Lynch v. Astrue
ORDER The conclusion of the Commissioner through the Administrative Law Judge that plaintiff was not disabled is reversed. Case is remanded as directed in the order, by Judge Robert E. Blackburn on 7/15/09. (gms, )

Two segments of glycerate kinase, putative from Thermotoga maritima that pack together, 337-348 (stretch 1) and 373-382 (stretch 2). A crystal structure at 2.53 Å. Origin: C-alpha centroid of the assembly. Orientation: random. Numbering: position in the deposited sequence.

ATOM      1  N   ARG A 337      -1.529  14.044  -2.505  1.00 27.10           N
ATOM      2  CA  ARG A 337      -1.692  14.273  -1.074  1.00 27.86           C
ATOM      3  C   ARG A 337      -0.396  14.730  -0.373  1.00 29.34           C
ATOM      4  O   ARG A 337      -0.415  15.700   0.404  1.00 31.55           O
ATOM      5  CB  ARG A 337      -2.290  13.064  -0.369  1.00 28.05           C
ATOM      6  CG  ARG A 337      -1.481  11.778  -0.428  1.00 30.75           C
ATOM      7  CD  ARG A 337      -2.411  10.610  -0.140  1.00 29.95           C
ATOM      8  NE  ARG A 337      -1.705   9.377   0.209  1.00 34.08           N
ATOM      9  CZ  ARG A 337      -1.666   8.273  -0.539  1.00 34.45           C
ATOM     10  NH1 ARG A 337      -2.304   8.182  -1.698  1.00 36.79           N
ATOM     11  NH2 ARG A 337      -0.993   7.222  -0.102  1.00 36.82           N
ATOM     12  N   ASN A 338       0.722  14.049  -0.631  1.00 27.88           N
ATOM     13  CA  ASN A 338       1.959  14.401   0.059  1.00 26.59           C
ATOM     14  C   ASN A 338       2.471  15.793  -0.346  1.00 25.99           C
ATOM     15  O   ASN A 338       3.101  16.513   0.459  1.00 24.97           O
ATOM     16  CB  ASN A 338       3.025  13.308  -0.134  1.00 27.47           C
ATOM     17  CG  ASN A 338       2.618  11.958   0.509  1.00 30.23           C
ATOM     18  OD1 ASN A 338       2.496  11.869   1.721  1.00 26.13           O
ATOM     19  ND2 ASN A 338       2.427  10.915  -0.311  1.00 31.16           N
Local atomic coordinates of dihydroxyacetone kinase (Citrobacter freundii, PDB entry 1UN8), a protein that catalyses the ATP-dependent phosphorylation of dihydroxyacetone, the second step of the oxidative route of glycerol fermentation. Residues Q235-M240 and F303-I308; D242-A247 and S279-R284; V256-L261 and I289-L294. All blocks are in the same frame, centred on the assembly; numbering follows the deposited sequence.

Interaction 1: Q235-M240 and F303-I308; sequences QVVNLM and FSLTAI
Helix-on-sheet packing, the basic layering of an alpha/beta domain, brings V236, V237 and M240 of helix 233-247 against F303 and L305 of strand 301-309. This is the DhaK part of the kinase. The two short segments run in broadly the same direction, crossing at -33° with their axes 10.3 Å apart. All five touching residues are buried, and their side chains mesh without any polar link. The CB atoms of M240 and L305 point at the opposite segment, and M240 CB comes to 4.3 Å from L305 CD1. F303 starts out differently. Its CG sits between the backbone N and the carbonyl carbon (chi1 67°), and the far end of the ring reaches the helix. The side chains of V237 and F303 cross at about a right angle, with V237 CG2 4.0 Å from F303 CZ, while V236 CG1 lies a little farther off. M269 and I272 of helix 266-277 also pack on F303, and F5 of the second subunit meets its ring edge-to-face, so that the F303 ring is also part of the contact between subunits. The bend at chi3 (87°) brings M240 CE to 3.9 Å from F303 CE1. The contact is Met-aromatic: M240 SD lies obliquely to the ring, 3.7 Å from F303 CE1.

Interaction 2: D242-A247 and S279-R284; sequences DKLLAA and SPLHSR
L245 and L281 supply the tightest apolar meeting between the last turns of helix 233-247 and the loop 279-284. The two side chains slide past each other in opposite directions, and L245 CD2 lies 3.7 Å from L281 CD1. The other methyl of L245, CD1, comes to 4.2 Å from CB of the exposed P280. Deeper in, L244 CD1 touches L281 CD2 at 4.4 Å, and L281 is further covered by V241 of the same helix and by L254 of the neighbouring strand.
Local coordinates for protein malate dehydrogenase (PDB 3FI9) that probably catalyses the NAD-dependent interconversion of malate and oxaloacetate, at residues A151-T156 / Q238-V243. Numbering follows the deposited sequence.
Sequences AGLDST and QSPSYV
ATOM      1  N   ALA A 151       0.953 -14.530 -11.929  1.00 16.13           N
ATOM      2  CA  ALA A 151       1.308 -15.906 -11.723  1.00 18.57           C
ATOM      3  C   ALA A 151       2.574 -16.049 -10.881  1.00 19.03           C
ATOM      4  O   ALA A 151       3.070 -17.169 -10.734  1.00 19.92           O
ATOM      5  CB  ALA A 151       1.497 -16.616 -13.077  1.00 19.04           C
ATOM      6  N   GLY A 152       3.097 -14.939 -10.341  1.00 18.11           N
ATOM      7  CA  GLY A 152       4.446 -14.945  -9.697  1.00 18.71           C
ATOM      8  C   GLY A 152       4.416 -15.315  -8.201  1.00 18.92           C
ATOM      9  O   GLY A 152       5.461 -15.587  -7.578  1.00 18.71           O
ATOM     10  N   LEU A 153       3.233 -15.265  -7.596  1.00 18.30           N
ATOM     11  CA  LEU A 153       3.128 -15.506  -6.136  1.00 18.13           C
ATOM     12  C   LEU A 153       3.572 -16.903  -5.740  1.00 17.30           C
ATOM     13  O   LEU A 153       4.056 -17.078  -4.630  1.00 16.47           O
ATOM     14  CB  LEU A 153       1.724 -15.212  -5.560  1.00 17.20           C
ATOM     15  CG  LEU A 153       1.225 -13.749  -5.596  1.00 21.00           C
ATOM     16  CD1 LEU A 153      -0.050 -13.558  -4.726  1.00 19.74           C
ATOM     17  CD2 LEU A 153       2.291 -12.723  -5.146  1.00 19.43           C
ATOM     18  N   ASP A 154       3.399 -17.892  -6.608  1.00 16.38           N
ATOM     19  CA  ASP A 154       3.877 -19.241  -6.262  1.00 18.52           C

UNITED STATES DISTRICT COURT FOR THE DISTRICT OF COLORADO Judge Robert E. Blackburn Civil Action No. 08-cv-00844-REB JOEY M. LYNCH, Plaintiff, v. MICHAEL J. ASTRUE, Commissioner of Social Security, Defendant. ORDER REVERSING DISABILITY DECISION AND REMANDING TO COMMISSIONER Blackburn, J. The matter before me is plaintiff's Complaint [#3], filed April 23, 2008, seeking review of the Commissioner's decision denying plaintiff's claim for supplemental security income benefits under Title XVI of the Social Security Act, 42 U.S.C. § 401, et seq. I have jurisdiction to review the Commissioner's final decision under 42 U.S.C. § 405(g). The matter has been fully briefed, obviating the need for oral argument. I reverse and remand. I. FACTUAL AND PROCEDURAL BACKGROUND Plaintiff alleges that he is disabled as a result of rheumatoid arthritis and degenerative disc disease. After his application for supplemental security income benefits was denied initially, plaintiff requested a hearing before an administrative law judge. A hearing was held on April 16, 2007. At the time of this hearing, plaintiff was 47 years old. He has a high school equivalency diploma and past work experience as a